Kildare County Council
• Submission on LIHAF Maynooth Ring Road (Jun 2019)
• Submission on Climate Adaptation (Jul 2019)

Public Participation Network
• Elected as PPN Community representative on Transportation SPC
• Meeting on PPN Linkage Groups (Feb 2020)

Attendance at Conferences/Meetings
• Velo-City in Dublin (Jun 2019)
• Cyclist.ie Council Meeting (Oct 2019)
• Cyclist.ie Council Meeting (Mar 2020)
• A Just Transition in Maynooth University (February 2020)

Ongoing Commitments
• Maynooth Community Council – Attendance at most monthly meetings
• Maynooth Newsletter –monthly article submitted
• Monitor bike/scooter parking at Maynooth Schools

Miscellaneous
• Application to Department of Community Development for purchase of Trishaw (Nov 2019)
• Accepted an invitation to join the Board of Dublin Cycling Campaign CLG (Jan 2020)
• Liaison with local nursing homes re Trishaw (Feb 2020)



WEB PRESENCE (Oct 2018 – Mar 2019)


CYCLIST.IE, IRISH CYCLING ADVOCACY NETWORK
• Vice-Chair of Cyclist.ie
• Lead Author on Submission to Joint Oireachtas Committee on Transport which resulted in appearance of cycling groups in front of Committee (2019)
• Meetings with Cycling Ireland (Sept & Feb 2020)
• Meeting with Department Transport, Tourism and Sport re Greenways (Feb 2020)
• Member of Working Group on Transport Funding
• Lead Author on Cyclist.ie’s Submission on Congestion for the DTTAS Public Consultation on Sustainable Mobility (Feb 2020)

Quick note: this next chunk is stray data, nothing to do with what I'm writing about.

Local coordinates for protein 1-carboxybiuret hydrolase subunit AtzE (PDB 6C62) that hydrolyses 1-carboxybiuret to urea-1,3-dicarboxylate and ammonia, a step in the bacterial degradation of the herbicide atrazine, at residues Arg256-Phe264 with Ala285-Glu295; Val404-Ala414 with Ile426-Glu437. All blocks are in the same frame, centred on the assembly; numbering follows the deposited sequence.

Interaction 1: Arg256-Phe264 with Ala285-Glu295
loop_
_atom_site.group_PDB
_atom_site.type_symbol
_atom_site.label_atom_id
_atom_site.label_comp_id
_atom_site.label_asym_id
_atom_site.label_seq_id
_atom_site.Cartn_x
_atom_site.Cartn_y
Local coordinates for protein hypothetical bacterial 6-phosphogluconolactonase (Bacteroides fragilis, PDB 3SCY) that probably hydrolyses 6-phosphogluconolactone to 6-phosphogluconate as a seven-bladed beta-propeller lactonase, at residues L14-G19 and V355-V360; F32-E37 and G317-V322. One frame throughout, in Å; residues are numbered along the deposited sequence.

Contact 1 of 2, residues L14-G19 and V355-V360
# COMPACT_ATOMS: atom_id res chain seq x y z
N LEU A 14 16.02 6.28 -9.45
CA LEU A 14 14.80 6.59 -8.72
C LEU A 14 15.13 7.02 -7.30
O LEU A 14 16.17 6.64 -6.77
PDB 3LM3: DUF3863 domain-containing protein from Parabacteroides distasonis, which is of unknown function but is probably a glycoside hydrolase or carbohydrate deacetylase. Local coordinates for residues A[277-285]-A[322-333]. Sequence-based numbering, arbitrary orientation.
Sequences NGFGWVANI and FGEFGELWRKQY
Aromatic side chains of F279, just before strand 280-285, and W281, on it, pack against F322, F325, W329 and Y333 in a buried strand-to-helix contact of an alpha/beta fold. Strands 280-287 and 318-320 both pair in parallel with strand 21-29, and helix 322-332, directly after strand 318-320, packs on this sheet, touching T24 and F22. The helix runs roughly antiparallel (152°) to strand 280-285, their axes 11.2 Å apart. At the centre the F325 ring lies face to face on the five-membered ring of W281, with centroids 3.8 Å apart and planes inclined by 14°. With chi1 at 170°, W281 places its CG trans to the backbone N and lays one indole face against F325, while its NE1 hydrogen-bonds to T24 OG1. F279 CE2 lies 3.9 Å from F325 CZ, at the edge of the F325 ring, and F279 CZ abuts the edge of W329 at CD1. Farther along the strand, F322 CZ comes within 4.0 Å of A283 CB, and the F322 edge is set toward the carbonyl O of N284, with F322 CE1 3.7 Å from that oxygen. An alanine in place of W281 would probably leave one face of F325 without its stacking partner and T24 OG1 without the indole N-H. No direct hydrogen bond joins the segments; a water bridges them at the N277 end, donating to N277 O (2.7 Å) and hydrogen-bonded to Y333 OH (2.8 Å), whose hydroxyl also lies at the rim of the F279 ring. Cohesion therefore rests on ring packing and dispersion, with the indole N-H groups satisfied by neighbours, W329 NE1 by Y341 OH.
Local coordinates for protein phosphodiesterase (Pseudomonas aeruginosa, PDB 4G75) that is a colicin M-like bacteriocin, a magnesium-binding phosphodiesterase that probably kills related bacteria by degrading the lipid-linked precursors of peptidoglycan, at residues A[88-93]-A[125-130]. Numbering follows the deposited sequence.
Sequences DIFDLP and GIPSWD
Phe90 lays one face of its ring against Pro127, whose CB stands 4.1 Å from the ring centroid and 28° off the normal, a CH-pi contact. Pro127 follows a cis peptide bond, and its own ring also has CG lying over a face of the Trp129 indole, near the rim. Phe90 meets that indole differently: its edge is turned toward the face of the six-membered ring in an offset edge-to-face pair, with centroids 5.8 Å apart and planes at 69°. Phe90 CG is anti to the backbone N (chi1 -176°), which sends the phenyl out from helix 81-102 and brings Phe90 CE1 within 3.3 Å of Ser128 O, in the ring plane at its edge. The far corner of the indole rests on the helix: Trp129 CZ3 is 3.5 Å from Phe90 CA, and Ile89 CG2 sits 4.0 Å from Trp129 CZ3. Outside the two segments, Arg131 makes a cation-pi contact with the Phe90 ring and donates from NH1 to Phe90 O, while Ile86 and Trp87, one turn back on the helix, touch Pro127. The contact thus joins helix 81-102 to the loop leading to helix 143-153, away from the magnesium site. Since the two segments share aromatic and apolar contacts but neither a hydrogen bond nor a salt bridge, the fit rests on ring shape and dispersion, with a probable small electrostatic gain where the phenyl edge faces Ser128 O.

Gerry Dornan,
Chair Maynooth Cycling Campaign

Model for Cycling in Rural Ireland now needs Cash Injection

Clon Bikes

Today, Clonakilty is best known for its black pudding and its characteristic Irish architecture. It possesses no greenways or cycle lanes but despite this, the people of Clonakilty have come together as a community to promote cycling in a way that would put to shame government supported SmarterTravel towns such as Westport or Dungarvan. It holds an annual Bike Festival (just over) which went global this year. It has its own community bike workshop ‘The Bike Circus’ which also runs an active apprenticeship program. The town has a chapter of Cycling without Age/Wind in Your Hair and has its own Trio E-bike which they use to bring out elderly and sick from hospital or nursing homes. The most remarkable aspect of the cycling culture of the town, however, is that they have their own bike share with almost no financial assistance from Cork County Council or the Department of Transport, Tourism and Sport.